4 Quercus (Oak Genus)

Leaving and Letting Go

November 26, 2019 | Morning Walk Report, Trees

On November 14, my father passed. How can one survive the loss? The hole in one’s life, the emptiness in the landscape?

Yesterday, on my morning walk in our small town’s city park, I came upon three oak tree stumps adjacent to the playground. They must have been cut recently while I was away caring for my dad in the last weeks of his life. The unexpected missing oak trees in that particular spot shocked me. Disoriented for a moment, I looked around to double check my location, then felt the parallel to my grief unfold as reality set in. The oaks I had named the Twin Oaks, and which I wrote about in a post last May, had suddenly become two sheared off stumps with their flat white faces bared to the sky. Like most of the other oaks in our park, they are a species called ‘bur oak’ (Quercus macrocarpa), and I had loved them.

Today, a day later, when I returned to photograph them, two of the stumps were already mounded over with soil from an earthmover redoing the adjacent road. Now they are hidden. Only the third, nearby stump remains visible. So fast. Already gone. No body. No remains.

My father donated his whole body to science. When the University attendants came to retrieve his body, the whole family followed the gurney outside and across the front yard to the shiny black, University van waiting in the driveway. His funeral procession. Next to the space where his body would slide in was a folded up gurney, and I felt somehow relieved to see that side was empty. As the body was placed into the back of the van, a crow cawed loudly nearby, getting my attention. I looked up just then to see it flying directly overhead, a sight I found immensely meaningful and comforting. Then the van doors closed. My sister bowed Japanese style until the van had disappeared from sight. I bowed as well, then folded prayer hands to forehead in respect like I do in yoga, then let my gaze drift upwards again into the sky.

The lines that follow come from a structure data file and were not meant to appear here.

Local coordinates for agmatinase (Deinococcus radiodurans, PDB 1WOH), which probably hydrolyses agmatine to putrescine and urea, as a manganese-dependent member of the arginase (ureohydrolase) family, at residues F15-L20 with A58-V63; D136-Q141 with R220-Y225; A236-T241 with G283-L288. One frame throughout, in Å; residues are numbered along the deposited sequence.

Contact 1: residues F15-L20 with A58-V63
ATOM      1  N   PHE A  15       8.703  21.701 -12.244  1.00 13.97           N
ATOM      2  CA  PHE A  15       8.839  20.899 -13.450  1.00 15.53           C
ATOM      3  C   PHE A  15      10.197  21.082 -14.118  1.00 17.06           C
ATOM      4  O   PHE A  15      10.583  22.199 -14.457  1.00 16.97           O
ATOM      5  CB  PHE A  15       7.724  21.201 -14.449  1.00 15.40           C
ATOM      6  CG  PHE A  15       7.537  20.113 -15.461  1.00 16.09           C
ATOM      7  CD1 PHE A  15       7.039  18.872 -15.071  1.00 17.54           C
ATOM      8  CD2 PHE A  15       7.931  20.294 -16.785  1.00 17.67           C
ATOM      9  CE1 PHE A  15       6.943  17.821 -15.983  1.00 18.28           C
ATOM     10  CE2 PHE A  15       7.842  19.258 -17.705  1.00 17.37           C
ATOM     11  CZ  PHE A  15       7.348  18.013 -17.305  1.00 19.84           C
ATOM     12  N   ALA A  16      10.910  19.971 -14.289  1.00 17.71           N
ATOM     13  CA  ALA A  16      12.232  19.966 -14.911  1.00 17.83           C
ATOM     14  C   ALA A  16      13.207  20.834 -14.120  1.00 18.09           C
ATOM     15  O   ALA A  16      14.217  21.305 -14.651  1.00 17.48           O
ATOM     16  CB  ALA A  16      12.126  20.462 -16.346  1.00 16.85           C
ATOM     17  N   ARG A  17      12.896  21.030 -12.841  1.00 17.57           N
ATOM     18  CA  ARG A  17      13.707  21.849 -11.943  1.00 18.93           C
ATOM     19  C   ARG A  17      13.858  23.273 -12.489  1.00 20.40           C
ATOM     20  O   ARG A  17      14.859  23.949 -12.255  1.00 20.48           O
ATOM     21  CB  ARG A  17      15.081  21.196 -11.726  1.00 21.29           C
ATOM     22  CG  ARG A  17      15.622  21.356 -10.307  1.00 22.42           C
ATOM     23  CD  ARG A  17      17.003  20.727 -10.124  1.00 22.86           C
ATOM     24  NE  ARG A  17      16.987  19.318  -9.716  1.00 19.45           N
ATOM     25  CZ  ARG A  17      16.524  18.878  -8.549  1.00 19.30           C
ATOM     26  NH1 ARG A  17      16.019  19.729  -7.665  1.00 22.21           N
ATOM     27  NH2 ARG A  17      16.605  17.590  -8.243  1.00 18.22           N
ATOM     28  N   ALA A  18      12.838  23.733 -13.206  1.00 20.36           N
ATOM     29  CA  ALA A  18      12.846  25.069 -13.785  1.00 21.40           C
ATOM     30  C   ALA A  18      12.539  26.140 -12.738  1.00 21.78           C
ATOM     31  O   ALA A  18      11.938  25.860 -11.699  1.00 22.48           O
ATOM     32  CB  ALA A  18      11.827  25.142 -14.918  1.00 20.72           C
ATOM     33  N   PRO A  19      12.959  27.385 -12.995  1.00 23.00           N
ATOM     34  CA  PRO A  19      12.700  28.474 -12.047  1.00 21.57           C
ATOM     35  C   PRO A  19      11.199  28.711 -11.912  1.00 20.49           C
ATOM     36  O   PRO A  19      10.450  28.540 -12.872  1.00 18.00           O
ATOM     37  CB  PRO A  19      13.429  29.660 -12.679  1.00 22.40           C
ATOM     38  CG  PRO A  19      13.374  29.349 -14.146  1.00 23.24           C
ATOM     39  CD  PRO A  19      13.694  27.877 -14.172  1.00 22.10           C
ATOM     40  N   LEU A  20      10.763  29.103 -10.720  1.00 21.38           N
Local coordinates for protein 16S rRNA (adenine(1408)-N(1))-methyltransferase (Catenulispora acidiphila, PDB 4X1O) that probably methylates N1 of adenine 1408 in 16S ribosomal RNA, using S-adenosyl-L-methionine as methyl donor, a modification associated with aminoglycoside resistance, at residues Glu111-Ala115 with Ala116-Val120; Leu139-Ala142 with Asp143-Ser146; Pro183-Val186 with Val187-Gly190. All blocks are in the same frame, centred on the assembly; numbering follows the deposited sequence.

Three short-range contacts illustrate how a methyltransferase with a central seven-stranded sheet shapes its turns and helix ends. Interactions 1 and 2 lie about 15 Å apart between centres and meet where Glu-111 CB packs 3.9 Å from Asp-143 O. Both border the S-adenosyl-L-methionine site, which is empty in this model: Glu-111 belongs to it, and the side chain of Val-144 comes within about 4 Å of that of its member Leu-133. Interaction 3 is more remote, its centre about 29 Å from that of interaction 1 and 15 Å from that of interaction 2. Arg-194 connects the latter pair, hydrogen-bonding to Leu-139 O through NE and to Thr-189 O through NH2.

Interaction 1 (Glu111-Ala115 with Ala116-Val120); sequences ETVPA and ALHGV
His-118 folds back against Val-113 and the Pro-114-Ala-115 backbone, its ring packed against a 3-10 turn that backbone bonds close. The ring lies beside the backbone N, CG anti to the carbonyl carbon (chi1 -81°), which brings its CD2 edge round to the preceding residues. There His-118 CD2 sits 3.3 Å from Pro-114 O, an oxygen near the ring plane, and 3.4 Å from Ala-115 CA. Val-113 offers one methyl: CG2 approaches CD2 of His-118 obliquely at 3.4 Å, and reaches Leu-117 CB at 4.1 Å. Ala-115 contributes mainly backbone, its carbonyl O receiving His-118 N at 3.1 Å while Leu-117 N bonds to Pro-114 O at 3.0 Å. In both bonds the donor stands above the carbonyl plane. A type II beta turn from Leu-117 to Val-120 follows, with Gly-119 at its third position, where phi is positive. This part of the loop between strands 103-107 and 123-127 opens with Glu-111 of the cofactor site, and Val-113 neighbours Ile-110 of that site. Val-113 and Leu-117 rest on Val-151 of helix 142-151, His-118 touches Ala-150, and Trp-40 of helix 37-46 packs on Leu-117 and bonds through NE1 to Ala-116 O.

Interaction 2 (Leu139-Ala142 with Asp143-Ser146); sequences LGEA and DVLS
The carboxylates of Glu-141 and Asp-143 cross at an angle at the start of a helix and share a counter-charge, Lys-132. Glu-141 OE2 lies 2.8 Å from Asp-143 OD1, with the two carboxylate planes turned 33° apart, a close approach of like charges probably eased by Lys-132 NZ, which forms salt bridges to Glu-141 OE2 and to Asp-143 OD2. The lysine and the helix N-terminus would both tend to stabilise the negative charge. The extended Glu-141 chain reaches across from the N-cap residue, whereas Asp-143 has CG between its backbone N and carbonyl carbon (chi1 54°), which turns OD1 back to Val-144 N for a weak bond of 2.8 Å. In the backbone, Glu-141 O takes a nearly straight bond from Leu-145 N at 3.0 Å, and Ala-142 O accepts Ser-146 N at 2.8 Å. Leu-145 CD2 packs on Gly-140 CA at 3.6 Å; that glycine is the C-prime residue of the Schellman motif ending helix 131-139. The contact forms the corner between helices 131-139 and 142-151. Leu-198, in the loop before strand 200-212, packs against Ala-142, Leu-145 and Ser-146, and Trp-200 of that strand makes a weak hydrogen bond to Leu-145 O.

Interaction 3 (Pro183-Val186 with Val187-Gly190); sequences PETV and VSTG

My father’s disease was non-Hodgkin’s lymphoma, a blood-related cancer which starts in the white blood cells of the lymphatic system circulating throughout the human body. The city park trees, some of them anyway, are currently infected with oak wilt. Oak wilt is a fungus that enters the vascular system of the tree (the xylem and phloem fluid vessels) eventually cutting off the tree’s supply of water and nutrients. It is a fatal disease. As a plant pathologist, perhaps Dad would appreciate the similarity of oak wilt to his hematology related disease. Or maybe not.

His life was wonderfully full, a life lived with adventure doing the things he loved, surrounded by loving friends and family.

So, on flows the river freely alongside the walking path, never stopping, swiftly moving, ever-changing. The banks are edged with lacy, beautiful ice forming, cold and opaque.

“Like the edges around my heart,” I think sadly.

A fat squirrel crosses the path grasping a nut in his mouth to stow away for winter. A chickadee calls out loudly, her vapor breath filling the adjacent air with such warmth it penetrates my loneliness, thaws the cold, opaque edges.

Walk on, for wherever you go there will be a path. There are times to simply walk heedless of direction or of which fork to take. Walking for walking’s sake can be purposeful in itself, unfolding the way into the labyrinth of your heart and back out again.

There is peace to find in that.


Tree Trek Copyright © 2022 by Stephanie Mirocha Ellison. All Rights Reserved.

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